"I am on record as adamant that hazing has no place in the fraternity or sorority experience and should be reported immediately," Smithhisler said. "Go in with the expectation, 'I will not be hazed.' They should ask the fraternity or sorority that question specifically. I joined the chapter I belonged to 30 years ago and asked that question, and they kept their word."
"There isn't a national organization or local group that doesn't have a zero tolerance policy when it comes to hazing," Bosco added. "National leaders, local chapter members are doing everything they can to eliminate all aspects of hazing. My rule is, if you think it's hazing, it's hazing. Instances when they occur have to be dealt with in a no-tolerance manner and be dealt with quickly."
Party time: "Animal House" was an exaggeration, but there was a nugget of truth. A 2002 study by the Higher Education Center for Alcohol and Other Drug Prevention found that fraternities and sororities were among the groups that fostered a culture of drinking on college campuses.
One way to check an organization's commitment to studies is to look at a fraternity or sorority's website and find the last three years of records of their grades. Bosco also suggested that parents visit chapter houses and ask about the commitment to student success. "Outstanding chapters recruiting young men involve parents along the way. I would look for that," he said.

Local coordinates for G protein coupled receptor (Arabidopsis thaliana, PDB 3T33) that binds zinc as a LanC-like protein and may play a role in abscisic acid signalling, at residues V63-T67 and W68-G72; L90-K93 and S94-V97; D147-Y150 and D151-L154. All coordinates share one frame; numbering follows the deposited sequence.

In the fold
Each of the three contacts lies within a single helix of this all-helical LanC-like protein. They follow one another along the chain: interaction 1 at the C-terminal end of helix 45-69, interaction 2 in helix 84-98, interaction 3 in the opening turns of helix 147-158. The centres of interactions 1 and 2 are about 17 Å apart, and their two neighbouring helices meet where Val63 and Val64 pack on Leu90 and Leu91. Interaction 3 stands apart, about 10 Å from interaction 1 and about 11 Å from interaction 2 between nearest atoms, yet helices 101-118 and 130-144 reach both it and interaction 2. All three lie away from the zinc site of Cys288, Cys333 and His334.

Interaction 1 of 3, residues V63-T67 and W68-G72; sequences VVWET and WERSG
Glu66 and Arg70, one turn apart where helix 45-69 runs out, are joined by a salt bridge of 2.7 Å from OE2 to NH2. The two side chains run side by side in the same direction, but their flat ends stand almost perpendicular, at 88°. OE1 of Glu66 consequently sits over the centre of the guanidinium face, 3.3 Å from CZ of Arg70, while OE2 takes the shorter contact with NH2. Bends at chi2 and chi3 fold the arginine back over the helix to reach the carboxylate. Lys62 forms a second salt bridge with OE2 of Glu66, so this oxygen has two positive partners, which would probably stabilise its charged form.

They may not want you: Wanting to be part of Greek life doesn't necessarily mean you can. You still have to be accepted, and not everyone is.
Challenges: Bosco says that fraternities and sororities need to work harder in several areas, such as focusing on their successes and connecting better with the academic side of the university.
"They're combating an awful lot of misconceptions and their brand is blurred," he said. "The best way for them to look to the future is to partner with academic missions that are strategic and will make sense to a lot of stakeholders — faculty, boards of trustees, prospective students, family members. They have to get serious about their contributions to students' success. Specifically, freshman and sophomore retention rates, graduation rates, and if they're going to be bragging about networking, let's quantify that with (numbers about) jobs and internships for members."
Smithhisler says the vast majority of students seeking membership are what he calls "maybe joiners." They're not sure if Greek life is for them. He would advise them to "enter into the recruitment experience with some good questions: Will I be valued? Will my personal experiences contribute to the overall success of this group? Will I have an opportunity to practice my leadership, perhaps have some fun? Will this complement my academic goals?
"What usually happens is they'll find their place or they decide to go in a different direction in college. Both answers are just fine. There shouldn't be any pressure to do it."Copyright © 2014, The Baltimore Sun